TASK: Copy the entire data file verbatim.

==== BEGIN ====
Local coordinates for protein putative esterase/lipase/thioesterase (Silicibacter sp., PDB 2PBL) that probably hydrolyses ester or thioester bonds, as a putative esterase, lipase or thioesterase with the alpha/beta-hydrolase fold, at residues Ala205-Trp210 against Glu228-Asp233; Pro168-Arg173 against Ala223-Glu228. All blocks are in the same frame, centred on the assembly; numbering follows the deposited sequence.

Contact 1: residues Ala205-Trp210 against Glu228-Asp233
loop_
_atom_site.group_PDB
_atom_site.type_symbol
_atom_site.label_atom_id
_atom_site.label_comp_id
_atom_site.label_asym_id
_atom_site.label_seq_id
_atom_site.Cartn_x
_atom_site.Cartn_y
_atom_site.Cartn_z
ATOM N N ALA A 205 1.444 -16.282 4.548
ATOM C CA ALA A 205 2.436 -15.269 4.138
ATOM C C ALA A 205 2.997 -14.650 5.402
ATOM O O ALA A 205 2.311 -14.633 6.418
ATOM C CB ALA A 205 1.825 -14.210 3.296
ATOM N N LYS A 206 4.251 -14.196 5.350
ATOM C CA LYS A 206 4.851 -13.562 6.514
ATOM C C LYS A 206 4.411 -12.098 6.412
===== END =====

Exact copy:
Local coordinates for protein putative esterase/lipase/thioesterase (Silicibacter sp., PDB 2PBL) that probably hydrolyses ester or thioester bonds, as a putative esterase, lipase or thioesterase with the alpha/beta-hydrolase fold, at residues Ala205-Trp210 against Glu228-Asp233; Pro168-Arg173 against Ala223-Glu228. All blocks are in the same frame, centred on the assembly; numbering follows the deposited sequence.

Contact 1: residues Ala205-Trp210 against Glu228-Asp233
loop_
_atom_site.group_PDB
_atom_site.type_symbol
_atom_site.label_atom_id
_atom_site.label_comp_id
_atom_site.label_asym_id
_atom_site.label_seq_id
_atom_site.Cartn_x
_atom_site.Cartn_y
_atom_site.Cartn_z
ATOM N N ALA A 205 1.444 -16.282 4.548
ATOM C CA ALA A 205 2.436 -15.269 4.138
ATOM C C ALA A 205 2.997 -14.650 5.402
ATOM O O ALA A 205 2.311 -14.633 6.418
ATOM C CB ALA A 205 1.825 -14.210 3.296
ATOM N N LYS A 206 4.251 -14.196 5.350
ATOM C CA LYS A 206 4.851 -13.562 6.514
ATOM C C LYS A 206 4.411 -12.098 6.412